I finally met up with Alexandra from Women in Europe for a Common Future (WECF) and Olga (Eco-Accord) and was very pleased since they really are experts in Chemicals, Waste, and Mining. Good, because I’ve never liked chemistry!

I was sitting with Lesha (Nederlandse vrouwenraad = Dutch Women Council and our advisor to the Women Major Group), Alexandra and Olga, looking at the chair of the meeting and thinking ‘ I know that man. Where do I know him from?’ Finally figured out that it was Marco whom I knew from my time in Mali with the German Development Service (DED).  Very funny to realise that we both started at the same organisation and 15 years later I’m at the UN as a volunteer and Marco is a highly paid director of the UNECE Environment, Housing & Land Management Division. Anyway, we had a really nice chat afterwards.

Today’s keynote talks, followed by discussions (interventions by governments and NGOs), dealt with Transport, Chemicals, and Waste management. We (as women major group) made several interventions on all topics, highlighting specific aspects affecting women. We weren’t able to give our 1st intervention because the session ran out of time. However, the advantage of this was that the co-chairs felt bad about this and from then on gave us (Dutch Women Council, BIC, WECF, and Eco-Accord) speaking time every (!) time we asked for it in the 2 days.  We definitely had most speaking time as a major group since the other major groups did not organise themselves that well.

During lunch time we also attended a training workshop on capcaity building for civil society. Basically, sharing of lots of useful background information on the role of major groups during CSD and how we can support each other (from sharing expertise to drafting joint interventions). Very useful.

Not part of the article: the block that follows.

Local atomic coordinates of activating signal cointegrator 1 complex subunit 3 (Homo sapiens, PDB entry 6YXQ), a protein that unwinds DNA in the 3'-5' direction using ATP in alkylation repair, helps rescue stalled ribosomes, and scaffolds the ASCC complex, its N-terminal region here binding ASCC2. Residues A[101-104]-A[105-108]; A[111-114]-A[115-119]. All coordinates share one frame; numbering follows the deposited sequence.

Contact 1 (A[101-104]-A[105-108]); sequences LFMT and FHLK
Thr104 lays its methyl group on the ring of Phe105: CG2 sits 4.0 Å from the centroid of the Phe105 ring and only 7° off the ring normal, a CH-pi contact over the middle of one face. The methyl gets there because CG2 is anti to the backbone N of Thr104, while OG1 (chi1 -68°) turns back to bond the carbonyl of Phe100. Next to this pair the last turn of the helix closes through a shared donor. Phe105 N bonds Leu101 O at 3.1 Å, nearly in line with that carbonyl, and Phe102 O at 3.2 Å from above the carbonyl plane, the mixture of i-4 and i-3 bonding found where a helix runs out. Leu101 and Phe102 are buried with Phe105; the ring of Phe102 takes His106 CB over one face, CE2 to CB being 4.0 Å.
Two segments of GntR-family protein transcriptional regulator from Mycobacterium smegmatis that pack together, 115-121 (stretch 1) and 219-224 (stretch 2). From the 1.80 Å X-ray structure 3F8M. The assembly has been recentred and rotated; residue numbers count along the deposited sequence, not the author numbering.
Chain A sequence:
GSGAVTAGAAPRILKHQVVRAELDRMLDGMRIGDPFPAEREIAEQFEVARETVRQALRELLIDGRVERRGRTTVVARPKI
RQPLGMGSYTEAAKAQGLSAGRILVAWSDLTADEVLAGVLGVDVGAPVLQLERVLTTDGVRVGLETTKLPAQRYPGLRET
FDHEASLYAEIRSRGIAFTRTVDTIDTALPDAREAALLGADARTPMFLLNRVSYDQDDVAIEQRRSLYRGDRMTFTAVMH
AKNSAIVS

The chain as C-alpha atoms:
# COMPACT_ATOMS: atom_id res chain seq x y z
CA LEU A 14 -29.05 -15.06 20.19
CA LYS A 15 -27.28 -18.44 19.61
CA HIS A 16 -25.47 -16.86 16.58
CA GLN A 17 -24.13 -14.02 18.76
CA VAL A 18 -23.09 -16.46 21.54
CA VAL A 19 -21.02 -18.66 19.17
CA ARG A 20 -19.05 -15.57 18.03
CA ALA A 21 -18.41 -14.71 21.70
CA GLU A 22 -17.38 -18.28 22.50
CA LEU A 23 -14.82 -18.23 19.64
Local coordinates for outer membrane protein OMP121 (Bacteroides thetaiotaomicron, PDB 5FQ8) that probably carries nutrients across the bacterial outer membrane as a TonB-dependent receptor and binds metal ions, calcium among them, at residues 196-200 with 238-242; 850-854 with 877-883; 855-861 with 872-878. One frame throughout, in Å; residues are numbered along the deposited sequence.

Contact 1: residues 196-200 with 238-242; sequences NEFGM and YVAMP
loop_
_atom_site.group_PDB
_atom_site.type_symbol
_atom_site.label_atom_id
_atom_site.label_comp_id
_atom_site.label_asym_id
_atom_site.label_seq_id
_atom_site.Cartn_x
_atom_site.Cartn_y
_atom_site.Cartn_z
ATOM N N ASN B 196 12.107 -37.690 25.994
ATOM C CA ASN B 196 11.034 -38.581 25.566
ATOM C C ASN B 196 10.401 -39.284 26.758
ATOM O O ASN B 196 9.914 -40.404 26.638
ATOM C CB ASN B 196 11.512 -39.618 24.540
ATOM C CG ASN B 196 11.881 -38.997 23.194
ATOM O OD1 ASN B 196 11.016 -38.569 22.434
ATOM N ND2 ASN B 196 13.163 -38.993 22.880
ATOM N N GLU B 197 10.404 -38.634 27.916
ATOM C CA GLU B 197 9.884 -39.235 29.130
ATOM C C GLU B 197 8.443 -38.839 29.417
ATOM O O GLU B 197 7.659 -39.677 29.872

I missed the first 15 min of the session after lunch because I went outside to take photos. You’ll have to wait until I get home before I can upload them – I forgot my camera cable. The extreme lack of sockets to recharge laptops was a continuous issue in the hall (showing how old the building is, I suppose) and the owners of working adaptors became valuable friends! Amazing what kind of relationships you can built while borrowing adaptors….

UN Geneva – day 1

Been in Geneva already for 3 days – I arrived on Saturday so I could be the tourist on Sunday. I’m amazed how small Geneva is, but its location is beautiful.

Yesterday was my 1st day at the UN for a preparatory meeting to decide the position/priorities of the UNECE region regarding the 10 Year Review of Sustainable Consumption & Production (also know as the Marrakech process). Lots of words and me thinking ‘this process has been going on for the last 8  years and this is it? Where are the concrete actions?’ Anyway, the meeting definitely helped me to make more sense of the editing required of the discussion paper of the Women Major Group.

I met up with some people I knew from CSD and that was just great. It makes such a difference if you already know some faces.

In the evening we (Major Group reps) met the EU Presidency including Sweden (current chair) and Spain (incoming chair). They had brought their experts on waste, chemicals, mining, and the Marrakech process. Very open question & answer session – it’s nice if you get the feeling that your questions are taken seriously.

I’m aware that Geneva is where the League of Nations began and still walk around in wonderment and awe in the UN compound.

Today I’ll finally meet my German colleague Alexandra from WECF and I’m looking forward to that.